William J McClintock 1874,1875,1877,1878,1879,1880,1881,1883,1885,1886,1889,1890


Co. B, 33rd ILL. Infantry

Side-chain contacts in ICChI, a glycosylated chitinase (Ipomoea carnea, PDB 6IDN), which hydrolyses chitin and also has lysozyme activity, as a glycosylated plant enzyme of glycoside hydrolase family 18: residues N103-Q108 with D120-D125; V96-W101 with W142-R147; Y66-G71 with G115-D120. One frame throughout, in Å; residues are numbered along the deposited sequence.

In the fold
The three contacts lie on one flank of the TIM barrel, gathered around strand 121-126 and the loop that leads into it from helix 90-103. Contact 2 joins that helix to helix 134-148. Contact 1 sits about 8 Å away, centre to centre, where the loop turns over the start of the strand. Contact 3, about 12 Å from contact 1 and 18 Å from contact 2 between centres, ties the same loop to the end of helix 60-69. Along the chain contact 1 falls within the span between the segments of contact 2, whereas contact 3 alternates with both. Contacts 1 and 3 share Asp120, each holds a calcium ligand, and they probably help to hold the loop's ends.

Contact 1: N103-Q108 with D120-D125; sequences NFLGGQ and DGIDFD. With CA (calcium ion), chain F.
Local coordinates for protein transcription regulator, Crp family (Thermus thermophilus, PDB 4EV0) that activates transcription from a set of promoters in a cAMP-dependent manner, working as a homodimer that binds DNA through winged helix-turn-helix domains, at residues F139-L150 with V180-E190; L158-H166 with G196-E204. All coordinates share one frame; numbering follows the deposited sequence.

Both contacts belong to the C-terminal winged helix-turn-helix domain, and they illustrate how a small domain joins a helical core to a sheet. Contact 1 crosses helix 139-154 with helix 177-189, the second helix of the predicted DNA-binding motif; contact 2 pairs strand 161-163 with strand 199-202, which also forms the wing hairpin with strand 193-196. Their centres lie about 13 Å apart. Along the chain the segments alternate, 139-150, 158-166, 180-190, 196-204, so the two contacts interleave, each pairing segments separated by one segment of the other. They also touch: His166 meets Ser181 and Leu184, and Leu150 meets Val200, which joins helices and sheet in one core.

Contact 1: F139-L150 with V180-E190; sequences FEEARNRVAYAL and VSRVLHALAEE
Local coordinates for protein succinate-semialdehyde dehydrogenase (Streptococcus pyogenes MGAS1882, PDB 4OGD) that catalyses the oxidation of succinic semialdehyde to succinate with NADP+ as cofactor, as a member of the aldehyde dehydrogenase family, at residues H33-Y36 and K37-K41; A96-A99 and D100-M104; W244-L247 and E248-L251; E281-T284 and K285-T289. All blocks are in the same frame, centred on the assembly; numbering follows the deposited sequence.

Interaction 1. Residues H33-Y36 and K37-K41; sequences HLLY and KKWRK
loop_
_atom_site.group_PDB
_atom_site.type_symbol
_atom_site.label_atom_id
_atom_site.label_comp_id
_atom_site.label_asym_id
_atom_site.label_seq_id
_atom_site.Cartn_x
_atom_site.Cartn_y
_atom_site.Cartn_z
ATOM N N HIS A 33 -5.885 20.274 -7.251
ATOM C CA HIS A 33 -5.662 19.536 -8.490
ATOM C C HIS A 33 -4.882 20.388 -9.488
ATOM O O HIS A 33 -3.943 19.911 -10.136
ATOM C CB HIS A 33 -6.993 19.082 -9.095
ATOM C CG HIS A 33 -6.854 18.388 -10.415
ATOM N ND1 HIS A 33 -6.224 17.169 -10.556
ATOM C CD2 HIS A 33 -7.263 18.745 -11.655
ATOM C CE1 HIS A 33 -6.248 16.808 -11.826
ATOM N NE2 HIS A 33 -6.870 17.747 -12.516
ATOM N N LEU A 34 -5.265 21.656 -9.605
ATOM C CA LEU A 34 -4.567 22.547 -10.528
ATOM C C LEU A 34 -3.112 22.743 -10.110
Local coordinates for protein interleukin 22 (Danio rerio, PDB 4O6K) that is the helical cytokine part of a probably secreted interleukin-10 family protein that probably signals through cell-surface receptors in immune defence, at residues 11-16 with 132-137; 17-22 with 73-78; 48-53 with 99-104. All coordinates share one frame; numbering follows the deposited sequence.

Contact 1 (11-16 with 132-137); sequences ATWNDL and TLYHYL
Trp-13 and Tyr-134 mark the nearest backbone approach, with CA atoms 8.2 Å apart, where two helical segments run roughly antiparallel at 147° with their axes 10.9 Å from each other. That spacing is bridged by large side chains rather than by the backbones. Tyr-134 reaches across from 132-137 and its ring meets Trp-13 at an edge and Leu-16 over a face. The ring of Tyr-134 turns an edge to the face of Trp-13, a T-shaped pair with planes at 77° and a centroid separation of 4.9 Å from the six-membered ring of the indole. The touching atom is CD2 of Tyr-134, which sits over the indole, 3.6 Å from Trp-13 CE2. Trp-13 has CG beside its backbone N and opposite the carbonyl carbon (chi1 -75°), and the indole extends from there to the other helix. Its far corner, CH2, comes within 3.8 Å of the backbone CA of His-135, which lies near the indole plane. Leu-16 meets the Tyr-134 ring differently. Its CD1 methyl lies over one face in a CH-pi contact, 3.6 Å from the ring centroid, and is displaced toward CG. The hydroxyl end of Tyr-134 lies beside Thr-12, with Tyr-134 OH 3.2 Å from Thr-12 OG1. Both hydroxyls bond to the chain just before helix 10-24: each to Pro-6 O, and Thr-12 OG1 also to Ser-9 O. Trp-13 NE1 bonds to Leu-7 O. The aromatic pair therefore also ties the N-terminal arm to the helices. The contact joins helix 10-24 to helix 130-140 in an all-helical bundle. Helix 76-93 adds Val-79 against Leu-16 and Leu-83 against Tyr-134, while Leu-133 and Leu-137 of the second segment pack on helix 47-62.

W. J. McClintock, a successful farmer and Civil war veteran, now living retired at Gardner, is a descendent of the hardy Scotch-Irish race that has made its imprint on American history. W. J. McClintock was born in Pennsylvania in 1838, and is a son of Ralph and Nancy (Monroe) McClintock, both natives of Pennsylvania, whose ancestors were Scotch-Irish and settled in that State at an early day. The McClintock family left the Keystone State and came west, settling in Illinois in 1854. At that time the present great State of Illinois was a vast unbroken plain, sparsely settled and in the embryo of its development. Here W. J. McClintock grew to manhood, and lived an uneventful career until the Civil war broke out. When President Lincoln called for volunteers to defend the Union he was one of the first to respond, enlisting September 20, 1861, in the Thirty-third regiment, Illinois infantry. He was with his regiment while guarding the Iron Mountain railroad, from St. Louis to Pilot Knob, and was at the battle of Big River bridge. They then marched to Batesville, Ark., to join General Curtis after the battle of Pea Ridge, and then marched down the White river to Helena, Ark., and returned to Missouri, and was engaged in scout duty during the winter. They were then in a number of campaigns in Missouri, and were at the siege of Vicksburg afterwards. They were then transferred to General Bank’s division and sent on the Red River expedition, the disastrous ending of which is well known. They then spent some time near New Orleans, and participated in the siege of Mobile, and were then ordered back to Vicksburg where they spent several months before the war closed. After the surrender of Lee they returned to Illinois and were mustered out and discharged at Camp Butler. Mr. McClintock returned to his old home at Illinois and after a few months engaged in the mercantile business at Bushnell, Ill., where he remained until 1867. In 1868 he came to Kansas, locating in Gardner township, Johnson county, where he bought 160 acres of land and engaged in farming. He reclaimed this land from the wild state and brought it up to a high state of cultivation, until it was one of the finest farms in the county, made so by the industry of Mr. Clintock. In his active days he was one of the most progressive farmers of the county and made money and prospered. In 1911 he sold his farm and removed to Gardner where he has since enjoyed the peace and quiet of retired life. Mr. McClintock was united in marriage at Sheffield, Ill., in 1866, to Miss Mary A. Bell. She was a native of England, born near Bristol, in 1837, and came to America with her widowed mother who located in Canada, and later removed to St. Louis. Three children were born to Mr. and Mrs. McClintock as follows; William, resides at Ottawa, Kan.; Agnes, who lives in Gardner, and Ralph, engaged in the real estate business in Chicago. The wife and mother died in 1908. Mr. McClintock is a member of the Grand Army of the Republic and belongs to the Masonic lodge. He is a Methodist, and has been a life-long Republican, casting his first vote for Lincoln. In recent years he has been inclined to take the position with the Progressive wing of his party.